Fann: Why the Mariners don’t have my blind faith just yet
I’ll be honest, in what is a slow news week, I’ve been having a hard time coming up with a story to write. And then our esteemed editor Brent Stecker sparked something regarding the Mariners.
As all good editors do – and Brent is A-1 – they invite ongoing conversation with various views and viewpoints.
He sent a Tweet on Thursday that serves as the inspiration for this story. The overall message of Brent’s post was astutely pointing out how the Mariners’ fan base “feels more angsty than ever right now” despite back-to-back 90-win seasons and a playoff series win in 2022.
The #Mariners broke a two-decades postseason drought + won a playoff series, and they may be expected to have their best winning percentage in 20 years this season, but I swear the fanbase is more angsty than ever right now.
(Which is fine, btw. I know why. Feel your feelings.)
— Brent Stecker (@BrentStecker) January 5, 2023
As Brent astutely pointed stated: Feel your feelings. I’ve tried to urge this as well throughout the last few months while simply expressing my individual thoughts that are not gospel by any means.
His word choice was perfect regarding the current vibe among many Mariners fans: angsty. It’s certainly where I’m at, and I know many others are in that bucket as well. There’s also a faction who would love for the rest of us to chill out and enjoy what has objectively been the most successful two-year stretch in two decades.
And I’d agree with that last part, though it’s an egregiously low bar given our beloved baseball team got far too cozy with MLB’s basement.
This is undoubtedly an exciting time in franchise history with a true championship window that is only just cracking open. The Mariners won 90 games and are about to have an American League MVP candidate in Julio Rodríguez, a full year of Luis Castillo and George Kirby, other budding stars like Cal Raleigh, Logan Gilbert, Matt Brash, Andrés Muñoz and expected roster upgrades in Teoscar Hernández and Kolten Wong. That’s before mentioning roster staples like Eugenio Suárez, Ty France, Robbie Ray and others.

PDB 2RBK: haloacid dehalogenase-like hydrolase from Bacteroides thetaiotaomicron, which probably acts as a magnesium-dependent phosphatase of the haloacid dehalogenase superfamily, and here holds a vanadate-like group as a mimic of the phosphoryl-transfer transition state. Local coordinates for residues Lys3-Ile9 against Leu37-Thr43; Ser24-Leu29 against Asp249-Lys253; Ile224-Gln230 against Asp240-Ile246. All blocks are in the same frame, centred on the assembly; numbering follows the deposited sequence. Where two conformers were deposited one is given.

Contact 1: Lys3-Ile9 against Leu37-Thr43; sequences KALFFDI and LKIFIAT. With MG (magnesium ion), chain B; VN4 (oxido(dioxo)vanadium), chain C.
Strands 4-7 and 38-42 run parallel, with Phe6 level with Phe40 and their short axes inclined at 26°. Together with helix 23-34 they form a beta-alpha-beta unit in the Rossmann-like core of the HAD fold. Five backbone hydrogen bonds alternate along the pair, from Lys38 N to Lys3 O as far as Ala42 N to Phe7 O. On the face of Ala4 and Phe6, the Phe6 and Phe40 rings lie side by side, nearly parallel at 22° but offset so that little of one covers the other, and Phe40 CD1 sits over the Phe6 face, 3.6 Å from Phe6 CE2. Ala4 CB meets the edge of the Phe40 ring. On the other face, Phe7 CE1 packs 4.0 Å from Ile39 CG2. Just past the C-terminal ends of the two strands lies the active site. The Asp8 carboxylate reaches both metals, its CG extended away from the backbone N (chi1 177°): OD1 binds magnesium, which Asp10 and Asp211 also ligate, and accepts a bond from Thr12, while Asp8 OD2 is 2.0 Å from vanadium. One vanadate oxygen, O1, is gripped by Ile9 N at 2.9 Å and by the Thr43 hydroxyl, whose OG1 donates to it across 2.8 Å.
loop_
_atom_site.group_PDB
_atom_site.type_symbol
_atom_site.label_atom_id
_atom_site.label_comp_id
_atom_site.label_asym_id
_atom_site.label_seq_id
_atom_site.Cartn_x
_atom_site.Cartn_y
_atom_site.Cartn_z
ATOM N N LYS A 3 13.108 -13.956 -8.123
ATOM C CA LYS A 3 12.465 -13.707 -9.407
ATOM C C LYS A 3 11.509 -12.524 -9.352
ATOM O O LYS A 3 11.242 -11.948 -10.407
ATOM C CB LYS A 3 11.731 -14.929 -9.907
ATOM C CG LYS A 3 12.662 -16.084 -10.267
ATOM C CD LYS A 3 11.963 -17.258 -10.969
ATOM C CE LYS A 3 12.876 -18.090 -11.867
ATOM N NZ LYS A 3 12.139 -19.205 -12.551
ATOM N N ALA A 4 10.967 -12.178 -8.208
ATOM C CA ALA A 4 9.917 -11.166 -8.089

That’s a tremendous list. It was enjoyable just to type it out.
But I’m still unable to put blind faith in Seattle’s front office and ownership. I can’t take that “Jesus take the wheel” approach, and it will take at least one more playoff appearance to get me there.
Subjectively, I think the Mariners, at least to this point, have opted for half-measures to fill out a championship-caliber roster rather than push all their chips to the middle of the table. There are still voids at designated hitter and left field. There’s still time, of course, but a meaningful trade market might never materialize and the remaining free agent pool is mostly uninspiring.
My belief is supported by the reporting of Seattle Times’ Ryan Divish, who recently shared that “multiple MLB sources have indicated that (Jerry Dipoto) isn’t operating with the payroll flexibility that was widely anticipated following a 2022 season that saw the Mariners draw 2.287 million fans (second highest since 2008) and the emergence of Rodríguez as the organization’s biggest superstar and maybe the most beloved player since Ken Griffey Jr.”
That might be a big ole nothing burger to you, but it certainly strikes a nerve for me.
Objectively, Seattle’s path to 90-plus wins and another playoff spot will be more arduous. Dipoto pointed out on Thursday on Seattle Sports 710 AM that he sees more parity league-wide than there’s been “in quite some time.” It’s a major reason why the trade market has remained so quiet. Very few teams are looking to ship off major league talent in exchange for prospects.
(Quick tangent: I don’t want to completely lose focus here, but Dipoto and the Mariners miscalculating on the trade market while missing out on every notable free agent is another valid gripe from Seattle’s fanbase.)
Last year, the Mariners were able to feast on a weak AL West while the AL East beat up on itself all season long. It’s a major reason why Seattle was able to claim a Wild Card spot. Of the team’s 90 wins in 2022, 34 (37.8%) came against the A’s, Angels and Rangers. The Mariners went 34-23 (59.6% winning percentage) in those games and 56-49 against everyone else (53.3% winning percentage).
MLB’s new schedule will trim down divisional matchups in 2023. Teams will now face division rivals 13 times instead of 19. That part is probably a zero-sum adjustment as having to face the Astros six fewer times is offset by the expected improvements of the Rangers (Jacob deGrom) and Angels (Hunter Renfroe, Brandon Drury and Tyler Anderson).
The biggest difference will be 46 interleague games, up from 20. Seattle will play San Diego four times as “natural rivals” and three times against each of the other 14 National League teams. And if Dipoto sees parity, particularly in the “middle of the pack,” then there will be far less opportunity to collect easy wins against bottom-dwellers.
I’m not trying to tell you the Mariners will regress or miss the playoffs. I’m hopeful they’ll continue to improve and even challenge the Astros atop the American League West. My point is that 90 wins isn’t a foregone conclusion, and the “angsty” vibe among the Mariners fan base is due to perceived missed opportunities, mostly for budgetary reasons.
Regardless of which side of this discussion you’re on, Brent said it best: Feel your feelings.
Lord knows I am.